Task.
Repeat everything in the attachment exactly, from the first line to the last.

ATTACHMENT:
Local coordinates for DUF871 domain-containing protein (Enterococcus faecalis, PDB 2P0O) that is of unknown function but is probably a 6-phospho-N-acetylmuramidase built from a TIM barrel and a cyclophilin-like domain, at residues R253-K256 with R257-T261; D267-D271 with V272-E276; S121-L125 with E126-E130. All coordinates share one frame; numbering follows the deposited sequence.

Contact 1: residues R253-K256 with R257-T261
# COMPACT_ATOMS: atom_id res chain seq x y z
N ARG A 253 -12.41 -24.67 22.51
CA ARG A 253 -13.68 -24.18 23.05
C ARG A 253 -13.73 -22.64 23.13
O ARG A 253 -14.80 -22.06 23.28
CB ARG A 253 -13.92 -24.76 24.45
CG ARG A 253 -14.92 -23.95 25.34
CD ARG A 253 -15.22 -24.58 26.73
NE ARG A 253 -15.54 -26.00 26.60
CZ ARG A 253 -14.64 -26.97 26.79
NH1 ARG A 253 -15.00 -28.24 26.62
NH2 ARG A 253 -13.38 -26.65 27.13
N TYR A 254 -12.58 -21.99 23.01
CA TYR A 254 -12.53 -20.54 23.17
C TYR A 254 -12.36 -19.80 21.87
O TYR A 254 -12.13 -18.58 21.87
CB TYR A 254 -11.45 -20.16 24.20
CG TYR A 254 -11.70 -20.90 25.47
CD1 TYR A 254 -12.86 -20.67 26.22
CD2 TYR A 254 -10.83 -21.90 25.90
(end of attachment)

Local coordinates for DUF871 domain-containing protein (Enterococcus faecalis, PDB 2P0O) that is of unknown function but is probably a 6-phospho-N-acetylmuramidase built from a TIM barrel and a cyclophilin-like domain, at residues R253-K256 with R257-T261; D267-D271 with V272-E276; S121-L125 with E126-E130. All coordinates share one frame; numbering follows the deposited sequence.

Contact 1: residues R253-K256 with R257-T261
# COMPACT_ATOMS: atom_id res chain seq x y z
N ARG A 253 -12.41 -24.67 22.51
CA ARG A 253 -13.68 -24.18 23.05
C ARG A 253 -13.73 -22.64 23.13
O ARG A 253 -14.80 -22.06 23.28
CB ARG A 253 -13.92 -24.76 24.45
CG ARG A 253 -14.92 -23.95 25.34
CD ARG A 253 -15.22 -24.58 26.73
NE ARG A 253 -15.54 -26.00 26.60
CZ ARG A 253 -14.64 -26.97 26.79
NH1 ARG A 253 -15.00 -28.24 26.62
NH2 ARG A 253 -13.38 -26.65 27.13
N TYR A 254 -12.58 -21.99 23.01
CA TYR A 254 -12.53 -20.54 23.17
C TYR A 254 -12.36 -19.80 21.87
O TYR A 254 -12.13 -18.58 21.87
CB TYR A 254 -11.45 -20.16 24.20
CG TYR A 254 -11.70 -20.90 25.47
CD1 TYR A 254 -12.86 -20.67 26.22
CD2 TYR A 254 -10.83 -21.90 25.90